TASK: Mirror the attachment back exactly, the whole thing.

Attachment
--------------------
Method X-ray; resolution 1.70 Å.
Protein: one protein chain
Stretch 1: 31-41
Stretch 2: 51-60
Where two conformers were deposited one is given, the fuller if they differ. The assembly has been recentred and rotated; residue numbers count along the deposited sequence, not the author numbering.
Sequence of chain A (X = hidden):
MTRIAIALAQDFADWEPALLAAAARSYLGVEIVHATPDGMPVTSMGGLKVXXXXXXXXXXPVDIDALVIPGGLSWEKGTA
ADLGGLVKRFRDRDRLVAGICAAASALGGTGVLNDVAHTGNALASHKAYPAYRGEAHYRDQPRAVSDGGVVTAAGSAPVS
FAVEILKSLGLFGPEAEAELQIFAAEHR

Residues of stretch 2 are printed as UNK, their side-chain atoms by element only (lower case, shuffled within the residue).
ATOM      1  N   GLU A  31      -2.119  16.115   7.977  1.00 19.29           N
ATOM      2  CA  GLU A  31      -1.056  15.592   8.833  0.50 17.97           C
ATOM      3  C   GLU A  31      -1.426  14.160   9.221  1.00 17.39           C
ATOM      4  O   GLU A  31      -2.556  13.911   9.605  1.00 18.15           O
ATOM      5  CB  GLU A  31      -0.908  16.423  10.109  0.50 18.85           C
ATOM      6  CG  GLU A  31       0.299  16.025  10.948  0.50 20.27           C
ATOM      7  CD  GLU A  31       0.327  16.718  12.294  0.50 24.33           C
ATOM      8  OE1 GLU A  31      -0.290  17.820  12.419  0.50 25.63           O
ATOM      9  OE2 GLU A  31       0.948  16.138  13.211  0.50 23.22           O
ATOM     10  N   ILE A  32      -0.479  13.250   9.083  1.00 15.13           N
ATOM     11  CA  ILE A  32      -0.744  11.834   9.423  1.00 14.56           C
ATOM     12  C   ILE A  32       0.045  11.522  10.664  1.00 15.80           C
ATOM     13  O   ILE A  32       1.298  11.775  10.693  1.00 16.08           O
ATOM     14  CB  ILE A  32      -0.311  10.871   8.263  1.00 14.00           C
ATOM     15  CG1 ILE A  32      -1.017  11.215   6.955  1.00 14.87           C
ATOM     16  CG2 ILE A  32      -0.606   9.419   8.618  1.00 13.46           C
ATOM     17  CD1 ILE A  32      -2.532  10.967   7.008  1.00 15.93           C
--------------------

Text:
Method X-ray; resolution 1.70 Å.
Protein: one protein chain
Stretch 1: 31-41
Stretch 2: 51-60
Where two conformers were deposited one is given, the fuller if they differ. The assembly has been recentred and rotated; residue numbers count along the deposited sequence, not the author numbering.
Sequence of chain A (X = hidden):
MTRIAIALAQDFADWEPALLAAAARSYLGVEIVHATPDGMPVTSMGGLKVXXXXXXXXXXPVDIDALVIPGGLSWEKGTA
ADLGGLVKRFRDRDRLVAGICAAASALGGTGVLNDVAHTGNALASHKAYPAYRGEAHYRDQPRAVSDGGVVTAAGSAPVS
FAVEILKSLGLFGPEAEAELQIFAAEHR

Residues of stretch 2 are printed as UNK, their side-chain atoms by element only (lower case, shuffled within the residue).
ATOM      1  N   GLU A  31      -2.119  16.115   7.977  1.00 19.29           N
ATOM      2  CA  GLU A  31      -1.056  15.592   8.833  0.50 17.97           C
ATOM      3  C   GLU A  31      -1.426  14.160   9.221  1.00 17.39           C
ATOM      4  O   GLU A  31      -2.556  13.911   9.605  1.00 18.15           O
ATOM      5  CB  GLU A  31      -0.908  16.423  10.109  0.50 18.85           C
ATOM      6  CG  GLU A  31       0.299  16.025  10.948  0.50 20.27           C
ATOM      7  CD  GLU A  31       0.327  16.718  12.294  0.50 24.33           C
ATOM      8  OE1 GLU A  31      -0.290  17.820  12.419  0.50 25.63           O
ATOM      9  OE2 GLU A  31       0.948  16.138  13.211  0.50 23.22           O
ATOM     10  N   ILE A  32      -0.479  13.250   9.083  1.00 15.13           N
ATOM     11  CA  ILE A  32      -0.744  11.834   9.423  1.00 14.56           C
ATOM     12  C   ILE A  32       0.045  11.522  10.664  1.00 15.80           C
ATOM     13  O   ILE A  32       1.298  11.775  10.693  1.00 16.08           O
ATOM     14  CB  ILE A  32      -0.311  10.871   8.263  1.00 14.00           C
ATOM     15  CG1 ILE A  32      -1.017  11.215   6.955  1.00 14.87           C
ATOM     16  CG2 ILE A  32      -0.606   9.419   8.618  1.00 13.46           C
ATOM     17  CD1 ILE A  32      -2.532  10.967   7.008  1.00 15.93           C